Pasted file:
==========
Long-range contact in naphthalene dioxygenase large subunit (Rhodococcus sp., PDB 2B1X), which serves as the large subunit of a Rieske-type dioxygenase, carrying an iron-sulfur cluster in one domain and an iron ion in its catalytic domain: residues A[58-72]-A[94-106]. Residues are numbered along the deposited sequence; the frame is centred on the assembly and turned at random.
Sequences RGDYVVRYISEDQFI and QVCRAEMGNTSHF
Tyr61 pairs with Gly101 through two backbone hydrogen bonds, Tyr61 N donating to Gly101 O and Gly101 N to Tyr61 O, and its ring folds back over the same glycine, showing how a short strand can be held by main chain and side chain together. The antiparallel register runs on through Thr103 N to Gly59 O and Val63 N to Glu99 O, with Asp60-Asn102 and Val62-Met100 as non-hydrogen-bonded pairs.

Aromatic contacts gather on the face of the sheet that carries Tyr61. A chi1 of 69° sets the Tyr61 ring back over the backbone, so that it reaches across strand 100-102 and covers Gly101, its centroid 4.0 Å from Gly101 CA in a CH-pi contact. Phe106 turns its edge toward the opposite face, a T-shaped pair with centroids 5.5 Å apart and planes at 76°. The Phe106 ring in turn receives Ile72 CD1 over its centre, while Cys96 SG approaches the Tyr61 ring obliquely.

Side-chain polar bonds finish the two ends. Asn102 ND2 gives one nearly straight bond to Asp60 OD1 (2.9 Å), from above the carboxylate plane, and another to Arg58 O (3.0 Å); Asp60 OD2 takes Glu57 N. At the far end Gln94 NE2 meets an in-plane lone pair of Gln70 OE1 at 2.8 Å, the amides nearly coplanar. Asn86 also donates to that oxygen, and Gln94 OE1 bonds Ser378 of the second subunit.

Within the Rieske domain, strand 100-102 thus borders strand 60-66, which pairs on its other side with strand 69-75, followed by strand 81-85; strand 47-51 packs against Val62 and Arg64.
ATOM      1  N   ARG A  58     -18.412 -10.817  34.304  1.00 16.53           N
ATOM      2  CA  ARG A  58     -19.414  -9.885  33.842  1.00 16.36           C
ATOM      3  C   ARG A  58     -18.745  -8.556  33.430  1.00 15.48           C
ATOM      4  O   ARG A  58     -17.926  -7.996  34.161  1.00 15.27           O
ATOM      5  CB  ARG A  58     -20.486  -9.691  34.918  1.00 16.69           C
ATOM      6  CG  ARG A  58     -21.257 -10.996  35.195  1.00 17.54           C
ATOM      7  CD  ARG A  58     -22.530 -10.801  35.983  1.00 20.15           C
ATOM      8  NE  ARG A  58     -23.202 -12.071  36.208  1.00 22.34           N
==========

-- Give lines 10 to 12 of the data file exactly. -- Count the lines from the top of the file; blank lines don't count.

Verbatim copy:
ATOM      4  O   ARG A  58     -17.926  -7.996  34.161  1.00 15.27           O
ATOM      5  CB  ARG A  58     -20.486  -9.691  34.918  1.00 16.69           C
ATOM      6  CG  ARG A  58     -21.257 -10.996  35.195  1.00 17.54           C